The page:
[This fragment is available in an audio version.]
Dear Readers, once again a selection of links to long-form pieces which I, as a semi-retired person, have time for, but people with normal lives probably don’t. The hope is that one or two will enrich your life. Housekeeping note: I have said “Yes” too often recently and Long-Linking opportunities will probably shrink. Featured this time out: American roots music, BC beer, how wealth vanishes, and the Apple M2.
Let’s start with the music. My streamer has noticed that I really like Sierra Ferrell and has been feeding me increasing doses of acoustic American flavors. While I’m not giving giving up on Bach or alt-metal, I’ve enjoyed it. I particularly recommend Billy Strings and Molly Tuttle charging full-throttle through Little Maggie, and AJ Lee and the Brothers Comatose gracefully covering Neil Young’s Harvest Moon.
This one is specific to my part of the world, but hey, we’re a tourist destination and if you’re going to visit us, I think a close study would reward your vacation planning. Local CBC reportor Justin McElroy, who has found a lovely niche in ranking things (neighborhoods, parks, welcome signs) has ranked all the breweries in the bottom left corner of Canada. A few of these were already among my faves and I surely plan to visit more, particularly those within bicycle range.
For your enjoyment, a piece of excellent propaganda. Recently I accidentally studied the Demerara Slave Rebellion of 1823 (even wrote about it). This is a big link in the chain of events and activities that eventually led to the British abolition of slavery. One of the activists’ tools were the 19th-century equivalent of blogs, namely leaflets. Courtesy of the Internet Archive, here is Cushoo: A Dialogue.
It’s short and snappy (and racist of course, in the manner of its time) but well-done. We know this was effective because the colonial plantation-owners lobbied ferociously to get it banned and, above all, to keep it from circulating among their own slaves. They failed.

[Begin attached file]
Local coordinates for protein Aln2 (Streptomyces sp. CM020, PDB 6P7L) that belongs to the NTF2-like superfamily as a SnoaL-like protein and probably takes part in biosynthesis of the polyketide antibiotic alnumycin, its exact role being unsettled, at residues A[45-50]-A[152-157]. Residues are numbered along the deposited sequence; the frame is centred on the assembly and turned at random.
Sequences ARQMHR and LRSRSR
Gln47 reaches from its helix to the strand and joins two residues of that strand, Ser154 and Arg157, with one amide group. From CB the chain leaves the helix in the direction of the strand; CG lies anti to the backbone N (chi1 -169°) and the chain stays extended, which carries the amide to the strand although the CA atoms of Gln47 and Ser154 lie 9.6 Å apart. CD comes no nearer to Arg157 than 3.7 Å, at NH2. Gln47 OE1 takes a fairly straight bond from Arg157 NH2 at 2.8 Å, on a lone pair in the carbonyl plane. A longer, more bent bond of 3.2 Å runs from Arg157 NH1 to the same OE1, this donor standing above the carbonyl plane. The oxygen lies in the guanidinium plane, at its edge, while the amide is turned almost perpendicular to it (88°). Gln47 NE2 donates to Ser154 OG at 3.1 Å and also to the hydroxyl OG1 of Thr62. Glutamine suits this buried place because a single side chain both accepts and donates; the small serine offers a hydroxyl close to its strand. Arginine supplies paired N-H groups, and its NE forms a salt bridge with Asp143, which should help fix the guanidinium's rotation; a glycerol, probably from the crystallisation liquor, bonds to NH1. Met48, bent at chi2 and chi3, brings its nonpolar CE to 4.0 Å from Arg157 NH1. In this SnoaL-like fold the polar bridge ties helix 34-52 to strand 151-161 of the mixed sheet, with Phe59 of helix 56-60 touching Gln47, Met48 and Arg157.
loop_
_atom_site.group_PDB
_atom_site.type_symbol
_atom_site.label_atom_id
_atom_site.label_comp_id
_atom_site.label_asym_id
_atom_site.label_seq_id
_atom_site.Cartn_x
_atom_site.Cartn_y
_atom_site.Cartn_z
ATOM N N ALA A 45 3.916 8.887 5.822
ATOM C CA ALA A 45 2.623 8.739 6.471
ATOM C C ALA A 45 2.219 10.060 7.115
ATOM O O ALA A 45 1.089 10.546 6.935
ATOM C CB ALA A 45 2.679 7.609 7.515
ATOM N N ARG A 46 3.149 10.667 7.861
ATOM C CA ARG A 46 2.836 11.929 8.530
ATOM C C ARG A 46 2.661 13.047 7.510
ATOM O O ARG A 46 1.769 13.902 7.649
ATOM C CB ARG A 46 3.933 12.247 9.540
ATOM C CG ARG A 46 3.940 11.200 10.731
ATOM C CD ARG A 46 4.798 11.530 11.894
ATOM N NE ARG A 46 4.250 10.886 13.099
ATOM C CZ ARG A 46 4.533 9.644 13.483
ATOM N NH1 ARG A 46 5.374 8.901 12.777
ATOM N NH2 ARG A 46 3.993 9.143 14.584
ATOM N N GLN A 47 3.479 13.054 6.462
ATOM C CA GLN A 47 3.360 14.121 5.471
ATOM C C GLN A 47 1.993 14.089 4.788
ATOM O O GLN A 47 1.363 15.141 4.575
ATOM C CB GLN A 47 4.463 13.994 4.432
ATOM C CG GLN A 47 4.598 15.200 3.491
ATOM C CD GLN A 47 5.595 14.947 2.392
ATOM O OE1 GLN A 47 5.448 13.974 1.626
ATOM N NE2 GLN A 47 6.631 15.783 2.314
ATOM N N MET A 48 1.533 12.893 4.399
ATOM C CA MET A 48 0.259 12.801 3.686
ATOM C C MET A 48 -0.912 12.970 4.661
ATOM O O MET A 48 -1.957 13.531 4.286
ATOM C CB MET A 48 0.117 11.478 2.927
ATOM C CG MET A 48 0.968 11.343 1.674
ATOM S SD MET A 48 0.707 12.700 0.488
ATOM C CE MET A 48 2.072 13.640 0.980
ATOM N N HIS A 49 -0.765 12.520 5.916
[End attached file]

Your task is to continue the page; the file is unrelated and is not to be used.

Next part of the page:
There’s no geek-out like a linguistics geek-out. The Economist covers the strange reverse-transatlantic journey of the subjunctive case in modern English. Fun!
Way back when the Net was young, Kevin Kelly suggested that you could make a living with one thousand true fans. Which turned out to mostly not work. But, maybe it’s starting to?
Humans rely on tools. Here’s a convincing curation of nice ones.
OK, this has been a pretty cheery long-link curation so far. But it’s 2022 and There Are Politics and They Are Not Good. Elephant in the Room addresses something that’s going on but is really hard to talk about: The fact that many progressive organizations have been ineffective in recent years because they’ve been tearing themselves apart in an effort to live the progressive ideas they exist to promote. Empirically, we are really bad both at avoiding institutionalized racist/sexist/homophobic culture and at constructively working to get out from under that shadow. This piece is long and (I think) balanced and (I think) important. I have experienced, indirectly, some of the heat and churn being discussed here. We really need to get better at this stuff.